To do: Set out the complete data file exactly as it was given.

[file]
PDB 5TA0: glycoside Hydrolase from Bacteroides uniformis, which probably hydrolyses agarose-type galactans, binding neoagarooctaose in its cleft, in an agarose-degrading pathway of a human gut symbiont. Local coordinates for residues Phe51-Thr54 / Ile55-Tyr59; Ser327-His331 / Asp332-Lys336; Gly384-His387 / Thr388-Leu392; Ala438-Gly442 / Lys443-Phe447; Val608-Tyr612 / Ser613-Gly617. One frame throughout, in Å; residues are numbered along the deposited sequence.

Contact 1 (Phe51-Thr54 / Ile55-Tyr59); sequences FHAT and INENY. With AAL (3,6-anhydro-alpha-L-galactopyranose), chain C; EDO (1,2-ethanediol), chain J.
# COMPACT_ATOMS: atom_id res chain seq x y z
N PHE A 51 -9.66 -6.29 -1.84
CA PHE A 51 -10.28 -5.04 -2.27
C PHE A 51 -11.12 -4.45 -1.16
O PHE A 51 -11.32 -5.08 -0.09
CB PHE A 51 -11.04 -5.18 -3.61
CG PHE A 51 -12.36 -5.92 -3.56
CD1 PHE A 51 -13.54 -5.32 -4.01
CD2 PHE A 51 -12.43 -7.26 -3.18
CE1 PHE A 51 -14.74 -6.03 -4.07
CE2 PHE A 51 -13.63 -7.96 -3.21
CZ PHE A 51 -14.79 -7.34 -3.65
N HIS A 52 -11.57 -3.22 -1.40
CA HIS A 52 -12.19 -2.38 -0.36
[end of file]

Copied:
PDB 5TA0: glycoside Hydrolase from Bacteroides uniformis, which probably hydrolyses agarose-type galactans, binding neoagarooctaose in its cleft, in an agarose-degrading pathway of a human gut symbiont. Local coordinates for residues Phe51-Thr54 / Ile55-Tyr59; Ser327-His331 / Asp332-Lys336; Gly384-His387 / Thr388-Leu392; Ala438-Gly442 / Lys443-Phe447; Val608-Tyr612 / Ser613-Gly617. One frame throughout, in Å; residues are numbered along the deposited sequence.

Contact 1 (Phe51-Thr54 / Ile55-Tyr59); sequences FHAT and INENY. With AAL (3,6-anhydro-alpha-L-galactopyranose), chain C; EDO (1,2-ethanediol), chain J.
# COMPACT_ATOMS: atom_id res chain seq x y z
N PHE A 51 -9.66 -6.29 -1.84
CA PHE A 51 -10.28 -5.04 -2.27
C PHE A 51 -11.12 -4.45 -1.16
O PHE A 51 -11.32 -5.08 -0.09
CB PHE A 51 -11.04 -5.18 -3.61
CG PHE A 51 -12.36 -5.92 -3.56
CD1 PHE A 51 -13.54 -5.32 -4.01
CD2 PHE A 51 -12.43 -7.26 -3.18
CE1 PHE A 51 -14.74 -6.03 -4.07
CE2 PHE A 51 -13.63 -7.96 -3.21
CZ PHE A 51 -14.79 -7.34 -3.65
N HIS A 52 -11.57 -3.22 -1.40
CA HIS A 52 -12.19 -2.38 -0.36